And so how likely is either scenario? On the American side, job growth appears strong, and analysts are suggesting a possible interest rate hike as early as September 2015. On the Canadian side, housing starts are in decline, job growth is stagnant if not negative, and our yield curve is brutally flat. Analysts are suggesting further potential interest rate cuts may be in our future. Therefore, the chance that the Americans raise their interest rates before we do is quite strong.
But what about a natural reversion to the mean? What goes down must come up, right?
For this we look to the Big Mac index – a currency index published by the Economist that compares the cost of a literal Big Mac around the world to GDP per person. The Big Mac Index published in July 2015 suggests that at $5.85 USD for an average Big Mac in Canada, our currency is only 5.3% undervalued. During the previous peaks in 2008, 2011 and 2012, we were as much as 25% over-valued. Therefore, while the potential for reversion to the mean is pretty high, it’s only worth around 5% - which would put our dollar right around $0.82 USD.
In summary, at least over the near term, there is significant risk that the Americans raise their interest rates before we do, which is likely to result in further suppression of the Canadian dollar. In addition, regardless of recent near-par history, the Canadian dollar really isn’t that far off where it should be.
So how can you protect yourself from these currency struggles?
The first thing to do is to watch your home bias. A natural home bias (investment in Canada) should be worth no more than 20% to 30% of your portfolio, not counting GICs. Anything above 30% and you’re potentially facing serious concentration risks. By investing the bulk of your portfolio outside of Canada, pressures as home causing our dollar to sink create a defensive rise in the relative value of foreign-denominated holdings, which can make recessions a lot easier to bear.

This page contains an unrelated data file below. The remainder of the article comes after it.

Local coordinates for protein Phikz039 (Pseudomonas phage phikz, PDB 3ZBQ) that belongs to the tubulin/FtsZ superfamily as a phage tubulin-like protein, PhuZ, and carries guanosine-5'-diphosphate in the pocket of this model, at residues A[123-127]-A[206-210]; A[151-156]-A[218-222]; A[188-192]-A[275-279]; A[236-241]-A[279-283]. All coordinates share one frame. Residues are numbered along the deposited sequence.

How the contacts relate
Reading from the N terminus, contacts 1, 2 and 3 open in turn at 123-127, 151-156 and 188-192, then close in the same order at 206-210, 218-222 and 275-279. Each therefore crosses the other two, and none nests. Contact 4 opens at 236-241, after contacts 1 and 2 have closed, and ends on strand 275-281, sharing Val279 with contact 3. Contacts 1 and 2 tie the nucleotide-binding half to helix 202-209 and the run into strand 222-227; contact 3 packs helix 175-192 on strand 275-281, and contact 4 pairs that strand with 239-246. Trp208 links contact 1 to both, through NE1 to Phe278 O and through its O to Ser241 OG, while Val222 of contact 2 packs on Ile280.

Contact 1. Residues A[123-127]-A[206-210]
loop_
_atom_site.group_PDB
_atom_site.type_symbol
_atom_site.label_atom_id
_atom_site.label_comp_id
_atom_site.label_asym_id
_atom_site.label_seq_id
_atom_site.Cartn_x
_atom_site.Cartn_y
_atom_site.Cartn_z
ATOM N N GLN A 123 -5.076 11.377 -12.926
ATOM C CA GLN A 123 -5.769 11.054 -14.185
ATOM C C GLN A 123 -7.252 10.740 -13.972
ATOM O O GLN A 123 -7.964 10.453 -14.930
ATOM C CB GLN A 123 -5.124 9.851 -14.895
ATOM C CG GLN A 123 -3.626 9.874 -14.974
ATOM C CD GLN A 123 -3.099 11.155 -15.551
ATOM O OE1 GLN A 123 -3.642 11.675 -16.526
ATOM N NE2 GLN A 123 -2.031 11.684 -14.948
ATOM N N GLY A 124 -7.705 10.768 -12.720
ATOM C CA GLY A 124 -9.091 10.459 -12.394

The second thing to do is review your plan and watch out for your cash-flow goals. If you’ve set a travel budget of $10,000 Canadian, your travel goals could look quite a bit different from any previous near-par years. If you feel like you need to spend more to retain the same standard of living you experienced before, then make sure it’s sustainable in your financial plan first. Otherwise, consider travel within Canada this year.
If you have questions on how to use defensive structuring to protect your portfolio from currency swings, or for more information on planning for a sustainable income during financial independence, speak with a Certified Financial Planner today.
Written by Meagan S. Balaneski, CFP, R.F.P CERTIFIED FINANCIAL PLANNER®
Advantage Insurance & Investment Advisors
Investment Funds Representative
Manulife Securities Investment Services Inc.
The opinions expressed are those of Meagan S. Balaneski and may not necessarily reflect the views of Manulife Securities Investment Services Inc.